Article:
Tuesday, December 01, 2009


Tuesday, December 01, 2009, the day history will remember when….. Lisbon came into effect in Europe. Is that a historic event or?.....

After eight years of negotiations the treaty was ratified in November when the Czechs gave the final nod. That’s great and all, but there has been raging debate over the new appointments the treaty creates (a permanent president of the European Council and a high representative for foreign affairs). The president will be the current Belgian prime minster Herman Van Rompuy and the high representative will be the current EU trade commissioner Catherine Ashton, from Britian. Who?

I thought one of the main reasons for adopting this treaty was to move the EU - as a whole - to more of an “on par” position with the US. If that’s true the appointments seem somewhat odd, but nevertheless expected given the variety of personalities that are represented in EU leadership (i.e. Merkel, Sarkozy, etc…). Clearly not everyone in Europe is ready to hand over their foreign influence. Both of these new positions will be tough. President Rompuy will be spending most of his time putting out the fires of EU internal disputes while the high representative will be working on aid, energy security, and climate change. The high representative also gets to wield a fancy new diplomatic core known as the European External Action Service (EEAS).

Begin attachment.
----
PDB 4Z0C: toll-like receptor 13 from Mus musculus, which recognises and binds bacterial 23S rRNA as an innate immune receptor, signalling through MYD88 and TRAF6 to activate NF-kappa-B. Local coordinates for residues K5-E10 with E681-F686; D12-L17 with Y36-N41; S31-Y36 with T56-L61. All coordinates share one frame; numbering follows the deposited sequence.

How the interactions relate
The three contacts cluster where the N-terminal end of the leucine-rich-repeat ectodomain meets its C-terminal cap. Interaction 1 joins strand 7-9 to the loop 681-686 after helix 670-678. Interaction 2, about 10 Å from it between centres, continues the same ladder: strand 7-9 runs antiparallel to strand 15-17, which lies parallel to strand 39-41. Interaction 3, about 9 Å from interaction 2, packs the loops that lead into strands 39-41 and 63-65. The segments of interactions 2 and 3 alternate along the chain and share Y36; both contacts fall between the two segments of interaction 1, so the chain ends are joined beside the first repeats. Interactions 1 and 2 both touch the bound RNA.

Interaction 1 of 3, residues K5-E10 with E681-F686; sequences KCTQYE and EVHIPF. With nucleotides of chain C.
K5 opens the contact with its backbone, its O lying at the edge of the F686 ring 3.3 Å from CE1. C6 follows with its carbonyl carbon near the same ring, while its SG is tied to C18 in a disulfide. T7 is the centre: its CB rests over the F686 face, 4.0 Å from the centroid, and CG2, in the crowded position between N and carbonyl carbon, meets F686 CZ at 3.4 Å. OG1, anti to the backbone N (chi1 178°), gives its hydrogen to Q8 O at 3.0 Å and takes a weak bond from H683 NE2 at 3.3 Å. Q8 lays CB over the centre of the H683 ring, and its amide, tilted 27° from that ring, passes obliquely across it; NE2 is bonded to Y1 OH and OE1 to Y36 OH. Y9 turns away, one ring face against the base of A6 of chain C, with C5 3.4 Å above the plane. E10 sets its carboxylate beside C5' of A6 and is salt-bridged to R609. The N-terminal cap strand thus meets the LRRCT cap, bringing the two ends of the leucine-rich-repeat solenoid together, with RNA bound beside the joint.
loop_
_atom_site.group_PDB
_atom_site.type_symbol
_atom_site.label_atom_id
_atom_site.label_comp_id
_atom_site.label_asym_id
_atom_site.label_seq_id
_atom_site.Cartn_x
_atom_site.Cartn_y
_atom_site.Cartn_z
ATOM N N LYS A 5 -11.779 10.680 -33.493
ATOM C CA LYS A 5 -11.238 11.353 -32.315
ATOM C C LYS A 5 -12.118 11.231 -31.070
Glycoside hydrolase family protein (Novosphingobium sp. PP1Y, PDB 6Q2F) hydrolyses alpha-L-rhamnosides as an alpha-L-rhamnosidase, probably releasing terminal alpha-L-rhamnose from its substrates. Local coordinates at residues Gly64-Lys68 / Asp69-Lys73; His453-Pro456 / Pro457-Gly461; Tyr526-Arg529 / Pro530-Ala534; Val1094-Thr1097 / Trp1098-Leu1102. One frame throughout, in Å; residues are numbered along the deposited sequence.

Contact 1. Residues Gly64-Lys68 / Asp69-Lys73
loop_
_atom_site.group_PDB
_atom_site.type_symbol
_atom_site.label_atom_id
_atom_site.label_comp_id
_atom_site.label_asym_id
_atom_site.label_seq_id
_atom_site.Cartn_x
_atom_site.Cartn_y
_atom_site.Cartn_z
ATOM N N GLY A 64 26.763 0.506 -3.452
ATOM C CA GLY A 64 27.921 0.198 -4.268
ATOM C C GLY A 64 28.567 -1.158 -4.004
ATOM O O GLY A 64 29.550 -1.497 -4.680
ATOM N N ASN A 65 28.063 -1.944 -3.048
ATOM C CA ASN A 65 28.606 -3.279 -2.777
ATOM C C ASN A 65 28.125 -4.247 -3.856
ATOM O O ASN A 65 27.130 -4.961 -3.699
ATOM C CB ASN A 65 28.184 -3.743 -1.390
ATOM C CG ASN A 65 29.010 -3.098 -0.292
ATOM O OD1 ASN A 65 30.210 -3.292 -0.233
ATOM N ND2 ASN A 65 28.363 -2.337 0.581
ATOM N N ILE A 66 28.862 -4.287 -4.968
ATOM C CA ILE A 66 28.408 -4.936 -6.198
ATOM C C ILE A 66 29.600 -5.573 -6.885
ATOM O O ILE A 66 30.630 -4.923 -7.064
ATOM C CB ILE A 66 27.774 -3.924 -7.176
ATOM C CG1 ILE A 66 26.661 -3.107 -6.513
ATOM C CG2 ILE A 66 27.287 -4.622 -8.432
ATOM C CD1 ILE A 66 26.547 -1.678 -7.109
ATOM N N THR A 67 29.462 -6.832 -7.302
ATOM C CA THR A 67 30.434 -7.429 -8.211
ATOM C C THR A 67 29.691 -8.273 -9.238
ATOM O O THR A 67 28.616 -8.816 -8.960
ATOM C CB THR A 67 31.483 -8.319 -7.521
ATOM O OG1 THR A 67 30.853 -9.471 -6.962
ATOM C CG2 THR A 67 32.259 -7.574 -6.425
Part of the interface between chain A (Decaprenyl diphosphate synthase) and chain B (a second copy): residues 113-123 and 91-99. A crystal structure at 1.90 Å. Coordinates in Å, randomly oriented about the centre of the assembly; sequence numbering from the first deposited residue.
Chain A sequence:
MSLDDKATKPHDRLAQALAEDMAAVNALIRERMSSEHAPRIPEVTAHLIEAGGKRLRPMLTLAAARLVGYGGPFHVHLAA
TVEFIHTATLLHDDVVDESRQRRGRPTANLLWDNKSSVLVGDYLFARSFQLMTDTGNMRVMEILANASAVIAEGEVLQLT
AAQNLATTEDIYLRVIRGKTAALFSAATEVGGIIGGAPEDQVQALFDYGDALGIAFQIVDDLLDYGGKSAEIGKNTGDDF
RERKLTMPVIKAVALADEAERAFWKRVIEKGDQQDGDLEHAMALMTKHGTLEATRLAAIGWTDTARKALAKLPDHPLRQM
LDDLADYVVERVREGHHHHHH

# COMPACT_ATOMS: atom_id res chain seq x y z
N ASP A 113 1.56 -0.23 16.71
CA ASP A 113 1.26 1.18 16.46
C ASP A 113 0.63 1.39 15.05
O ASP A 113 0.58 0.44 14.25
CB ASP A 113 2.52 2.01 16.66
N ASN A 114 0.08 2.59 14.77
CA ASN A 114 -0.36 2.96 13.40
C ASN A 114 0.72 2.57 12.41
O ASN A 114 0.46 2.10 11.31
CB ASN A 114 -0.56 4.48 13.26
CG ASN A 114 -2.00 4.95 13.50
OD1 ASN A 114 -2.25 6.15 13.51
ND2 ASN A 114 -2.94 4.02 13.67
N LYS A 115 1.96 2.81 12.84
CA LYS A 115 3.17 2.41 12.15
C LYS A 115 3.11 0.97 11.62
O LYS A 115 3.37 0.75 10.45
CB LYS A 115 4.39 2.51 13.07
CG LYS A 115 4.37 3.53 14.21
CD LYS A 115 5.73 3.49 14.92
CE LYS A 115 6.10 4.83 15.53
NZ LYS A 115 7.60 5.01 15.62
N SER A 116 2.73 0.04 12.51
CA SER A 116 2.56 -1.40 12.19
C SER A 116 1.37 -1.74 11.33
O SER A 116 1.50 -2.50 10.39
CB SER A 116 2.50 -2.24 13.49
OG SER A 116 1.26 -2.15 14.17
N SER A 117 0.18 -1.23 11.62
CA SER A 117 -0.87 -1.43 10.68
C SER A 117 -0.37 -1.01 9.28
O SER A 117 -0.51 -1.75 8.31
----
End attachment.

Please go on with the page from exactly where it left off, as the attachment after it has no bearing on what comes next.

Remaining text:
This is multivocality on a whole new level. “Domestic” in Europe is not really a term that makes much sense on a continental level. Being sensitive to how audiences receive messages in Europe is not a singular question – Europe IS international - and far more complex than say…. US domestic understanding.

Neither of the two new EU leaders have control over defense, tax, foreign policy, or social security in any member states. As eavesdroppers to these recent developments the US and the rest of the world will have to wonder where to turn when issues bleed over. Say in… defense and energy security. Without strong leadership from the representatives they will - more than likely - be placated, pushed to the side, and ignored by more forceful members of the EU who will want to pursue their own “real” domestic agendas. Remember, these two were not “elected.” They were appointed as the options the power players in the EU could agree on. Not really a position one loves to fulfill given the variety of interests.

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